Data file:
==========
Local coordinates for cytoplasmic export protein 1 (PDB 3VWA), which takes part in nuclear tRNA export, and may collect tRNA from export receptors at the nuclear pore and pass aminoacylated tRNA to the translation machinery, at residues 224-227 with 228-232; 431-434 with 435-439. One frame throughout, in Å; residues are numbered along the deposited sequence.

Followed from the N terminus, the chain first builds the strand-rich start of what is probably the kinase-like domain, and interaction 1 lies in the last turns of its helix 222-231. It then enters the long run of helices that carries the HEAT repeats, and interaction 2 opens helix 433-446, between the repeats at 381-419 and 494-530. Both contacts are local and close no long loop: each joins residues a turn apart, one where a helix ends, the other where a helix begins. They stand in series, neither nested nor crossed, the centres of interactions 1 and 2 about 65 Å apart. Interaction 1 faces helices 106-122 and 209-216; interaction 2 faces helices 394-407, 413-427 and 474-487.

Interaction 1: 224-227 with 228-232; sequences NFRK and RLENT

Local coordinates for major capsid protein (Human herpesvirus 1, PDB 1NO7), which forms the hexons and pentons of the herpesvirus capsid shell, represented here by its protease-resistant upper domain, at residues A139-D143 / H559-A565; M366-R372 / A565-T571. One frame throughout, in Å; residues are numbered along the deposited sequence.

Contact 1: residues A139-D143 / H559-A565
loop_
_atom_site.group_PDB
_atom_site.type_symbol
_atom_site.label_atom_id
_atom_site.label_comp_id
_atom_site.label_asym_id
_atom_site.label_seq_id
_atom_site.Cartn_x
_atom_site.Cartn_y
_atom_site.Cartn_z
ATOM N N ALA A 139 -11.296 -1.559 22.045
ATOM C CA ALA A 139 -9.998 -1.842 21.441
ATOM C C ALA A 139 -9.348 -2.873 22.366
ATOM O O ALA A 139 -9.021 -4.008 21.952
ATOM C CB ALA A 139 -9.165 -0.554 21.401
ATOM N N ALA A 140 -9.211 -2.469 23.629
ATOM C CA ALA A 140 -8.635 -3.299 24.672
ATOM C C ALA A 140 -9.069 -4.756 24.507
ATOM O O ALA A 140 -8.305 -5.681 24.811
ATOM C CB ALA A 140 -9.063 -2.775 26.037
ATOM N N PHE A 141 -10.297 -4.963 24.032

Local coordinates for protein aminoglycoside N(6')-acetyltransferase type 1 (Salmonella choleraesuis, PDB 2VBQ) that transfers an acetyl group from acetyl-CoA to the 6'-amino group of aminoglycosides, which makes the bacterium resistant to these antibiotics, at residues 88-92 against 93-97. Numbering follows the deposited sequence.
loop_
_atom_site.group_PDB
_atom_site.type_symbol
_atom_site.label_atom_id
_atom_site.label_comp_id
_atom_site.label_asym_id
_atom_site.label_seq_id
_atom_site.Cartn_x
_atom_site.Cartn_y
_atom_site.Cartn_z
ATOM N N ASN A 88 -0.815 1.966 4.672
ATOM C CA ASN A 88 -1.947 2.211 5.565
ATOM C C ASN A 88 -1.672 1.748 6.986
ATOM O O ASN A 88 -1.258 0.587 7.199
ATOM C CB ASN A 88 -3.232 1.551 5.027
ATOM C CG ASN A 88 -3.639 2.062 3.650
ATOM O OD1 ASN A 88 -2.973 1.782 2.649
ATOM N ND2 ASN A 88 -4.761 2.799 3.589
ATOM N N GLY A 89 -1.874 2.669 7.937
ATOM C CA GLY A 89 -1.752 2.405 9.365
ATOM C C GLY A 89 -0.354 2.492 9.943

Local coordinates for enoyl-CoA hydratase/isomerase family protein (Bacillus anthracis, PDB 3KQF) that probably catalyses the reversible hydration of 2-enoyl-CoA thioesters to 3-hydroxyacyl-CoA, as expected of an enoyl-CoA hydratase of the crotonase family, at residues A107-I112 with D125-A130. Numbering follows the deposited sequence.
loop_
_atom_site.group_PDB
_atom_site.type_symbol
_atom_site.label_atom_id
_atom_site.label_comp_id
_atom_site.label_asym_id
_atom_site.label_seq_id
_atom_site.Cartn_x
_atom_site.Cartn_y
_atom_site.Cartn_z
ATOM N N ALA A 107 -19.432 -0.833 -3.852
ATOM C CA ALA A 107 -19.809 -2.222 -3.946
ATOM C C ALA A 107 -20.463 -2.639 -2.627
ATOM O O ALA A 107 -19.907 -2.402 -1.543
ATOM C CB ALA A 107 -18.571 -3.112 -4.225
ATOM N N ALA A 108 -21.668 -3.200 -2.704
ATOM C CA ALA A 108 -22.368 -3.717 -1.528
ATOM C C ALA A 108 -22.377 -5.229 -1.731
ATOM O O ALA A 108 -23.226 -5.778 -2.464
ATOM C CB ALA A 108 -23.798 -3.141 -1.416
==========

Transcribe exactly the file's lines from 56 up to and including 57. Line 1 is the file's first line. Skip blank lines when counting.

_atom_site.label_seq_id
_atom_site.Cartn_x